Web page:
Can We Legislate Character?

In this age of character disturbance, there’s never a shortage of news stories about someone whose irresponsible actions caused great damage.   And over the past few days, information has been coming to the fore about how some greedy and reckless executives at a very large bank engaged in risky bets that lost billions.   As is typical these days, cries immediately went up for more federal oversight and regulation of an industry that has proven unwilling or unable to adequately manage itself.  But can we ever really solve our problems by adding to the millions of laws already on the books?

The character crisis I define in my book Character Disturbance is far-reaching.  No human enterprise is unaffected by it.  Most of  our economic and social woes can actually be traced to it.  So it’s no wonder there’s so much interest in doing something about it.  But putting our faith in legislation to resolve the problem is misguided.  Unscrupulous characters always find ways around the rules.  No matter how many laws and regulations we put into place, the selfish, greedy, and callous among us will always find a way to render them useless.  We’ve all read how unethical politicians manage to channel huge sums of money into coffers without technically breaking the rules meant to limit donations.  And we’re forever learning how crafty business executives find their way around paying any taxes on enormous profits.  Besides, a great many laws crafted in recent times were passed in an attempt to close loopholes left by the laws that preceded them.  This testifies to the fact that those intent on skirting the law always find a way to do so.  So, if we can’t make people behave responsibly simply by passing legislation, what can we do to restore some social sanity?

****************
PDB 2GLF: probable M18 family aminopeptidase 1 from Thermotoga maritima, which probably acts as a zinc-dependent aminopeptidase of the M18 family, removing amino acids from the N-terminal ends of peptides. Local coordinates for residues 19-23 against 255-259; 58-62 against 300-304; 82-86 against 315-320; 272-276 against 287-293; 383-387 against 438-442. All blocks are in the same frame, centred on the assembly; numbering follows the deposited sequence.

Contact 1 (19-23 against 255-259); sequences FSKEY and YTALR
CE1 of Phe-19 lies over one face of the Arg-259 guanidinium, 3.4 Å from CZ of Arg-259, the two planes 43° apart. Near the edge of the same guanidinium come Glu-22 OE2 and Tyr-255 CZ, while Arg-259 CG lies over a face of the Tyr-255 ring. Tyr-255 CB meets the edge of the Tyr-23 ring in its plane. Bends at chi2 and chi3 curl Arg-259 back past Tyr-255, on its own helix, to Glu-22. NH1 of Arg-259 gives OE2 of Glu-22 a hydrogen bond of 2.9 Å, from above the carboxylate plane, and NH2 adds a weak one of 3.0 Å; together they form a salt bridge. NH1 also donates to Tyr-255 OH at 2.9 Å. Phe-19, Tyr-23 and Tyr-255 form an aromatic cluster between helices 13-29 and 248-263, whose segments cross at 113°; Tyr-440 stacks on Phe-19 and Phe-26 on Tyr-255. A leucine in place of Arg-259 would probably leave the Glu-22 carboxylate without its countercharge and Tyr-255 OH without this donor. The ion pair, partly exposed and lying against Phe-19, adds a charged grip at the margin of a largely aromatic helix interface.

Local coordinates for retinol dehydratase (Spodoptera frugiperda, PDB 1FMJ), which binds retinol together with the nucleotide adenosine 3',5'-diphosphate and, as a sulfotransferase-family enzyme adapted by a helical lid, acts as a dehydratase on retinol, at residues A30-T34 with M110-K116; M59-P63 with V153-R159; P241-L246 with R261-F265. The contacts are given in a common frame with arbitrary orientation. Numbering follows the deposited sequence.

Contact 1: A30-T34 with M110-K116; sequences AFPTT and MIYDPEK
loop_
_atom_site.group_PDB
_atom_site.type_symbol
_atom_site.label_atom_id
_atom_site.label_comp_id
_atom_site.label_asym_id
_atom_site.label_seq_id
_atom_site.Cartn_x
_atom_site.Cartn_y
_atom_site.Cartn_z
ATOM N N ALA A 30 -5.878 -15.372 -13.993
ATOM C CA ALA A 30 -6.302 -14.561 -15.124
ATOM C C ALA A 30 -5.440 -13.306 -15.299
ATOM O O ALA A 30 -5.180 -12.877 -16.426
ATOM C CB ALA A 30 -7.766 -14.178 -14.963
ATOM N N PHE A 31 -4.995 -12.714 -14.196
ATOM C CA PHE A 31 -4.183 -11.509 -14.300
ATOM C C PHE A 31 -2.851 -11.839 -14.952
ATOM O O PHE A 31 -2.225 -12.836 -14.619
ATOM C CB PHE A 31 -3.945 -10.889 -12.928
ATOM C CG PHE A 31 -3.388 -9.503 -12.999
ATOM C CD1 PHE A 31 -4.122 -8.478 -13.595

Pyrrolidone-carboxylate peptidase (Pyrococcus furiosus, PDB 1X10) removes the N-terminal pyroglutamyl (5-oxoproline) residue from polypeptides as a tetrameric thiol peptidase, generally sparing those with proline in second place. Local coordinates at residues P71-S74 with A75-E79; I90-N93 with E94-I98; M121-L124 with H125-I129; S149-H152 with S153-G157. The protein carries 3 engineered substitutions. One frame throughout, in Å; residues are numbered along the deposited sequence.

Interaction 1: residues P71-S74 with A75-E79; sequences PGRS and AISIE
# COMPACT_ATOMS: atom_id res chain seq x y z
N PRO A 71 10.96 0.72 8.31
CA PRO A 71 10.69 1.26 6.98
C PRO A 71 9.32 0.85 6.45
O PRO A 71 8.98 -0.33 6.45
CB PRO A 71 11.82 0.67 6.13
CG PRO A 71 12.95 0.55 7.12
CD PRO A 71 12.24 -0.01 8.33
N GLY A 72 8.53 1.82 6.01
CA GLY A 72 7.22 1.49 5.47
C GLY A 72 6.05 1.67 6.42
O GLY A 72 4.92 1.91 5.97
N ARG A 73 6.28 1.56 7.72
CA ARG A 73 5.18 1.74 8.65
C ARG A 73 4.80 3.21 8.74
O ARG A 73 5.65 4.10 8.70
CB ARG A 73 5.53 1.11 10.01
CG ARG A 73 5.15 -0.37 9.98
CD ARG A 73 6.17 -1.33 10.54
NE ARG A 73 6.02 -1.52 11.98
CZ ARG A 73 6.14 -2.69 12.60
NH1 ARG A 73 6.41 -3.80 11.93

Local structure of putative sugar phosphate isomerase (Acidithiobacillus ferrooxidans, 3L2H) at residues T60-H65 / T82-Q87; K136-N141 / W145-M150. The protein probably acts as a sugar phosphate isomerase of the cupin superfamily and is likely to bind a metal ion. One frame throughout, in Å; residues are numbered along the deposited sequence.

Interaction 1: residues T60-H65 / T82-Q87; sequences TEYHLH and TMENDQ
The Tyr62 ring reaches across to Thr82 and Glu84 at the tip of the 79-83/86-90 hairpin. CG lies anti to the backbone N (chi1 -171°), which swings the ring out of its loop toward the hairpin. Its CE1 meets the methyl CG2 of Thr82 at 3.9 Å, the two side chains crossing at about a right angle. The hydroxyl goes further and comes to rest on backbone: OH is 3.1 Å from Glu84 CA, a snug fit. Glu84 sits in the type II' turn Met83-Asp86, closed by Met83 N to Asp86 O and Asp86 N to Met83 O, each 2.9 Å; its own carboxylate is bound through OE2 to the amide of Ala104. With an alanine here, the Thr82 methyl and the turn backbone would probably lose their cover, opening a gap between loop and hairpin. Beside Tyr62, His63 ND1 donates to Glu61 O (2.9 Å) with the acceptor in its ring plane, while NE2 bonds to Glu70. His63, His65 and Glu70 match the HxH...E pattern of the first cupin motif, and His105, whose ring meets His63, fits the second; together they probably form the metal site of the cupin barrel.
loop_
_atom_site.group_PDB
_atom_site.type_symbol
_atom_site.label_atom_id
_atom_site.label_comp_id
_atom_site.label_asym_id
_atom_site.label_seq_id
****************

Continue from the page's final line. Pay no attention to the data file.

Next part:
There’s an old saying that one ounce of prevention is worth a pound of cure.  The same principle applies to our current character crisis.  It will take years of dedicated attention to instill and nurture in our young people the character sufficient to enable them to function responsibly as adults.  And in the meantime, we need to do a much better job of holding the unscrupulous among us accountable.   It takes courage to call people out on their misconduct and to bring about a day and time of reckoning.  But we all must get better at doing exactly that.  Instead of pinning our hopes on the government to protect us, each one of us must be willing to lead the way with respect to modeling integrity in ourselves and insisting upon it in others.  Absolutely no one or no entity is too big to fail.  And sometimes failure provides the only sufficient motivation to change course.  All of us must reckon with the consequences of our actions.  Holding ourselves and others to account – that’s the real answer.  And we must also help create a climate in which principled behavior is more clearly valued and rewarded.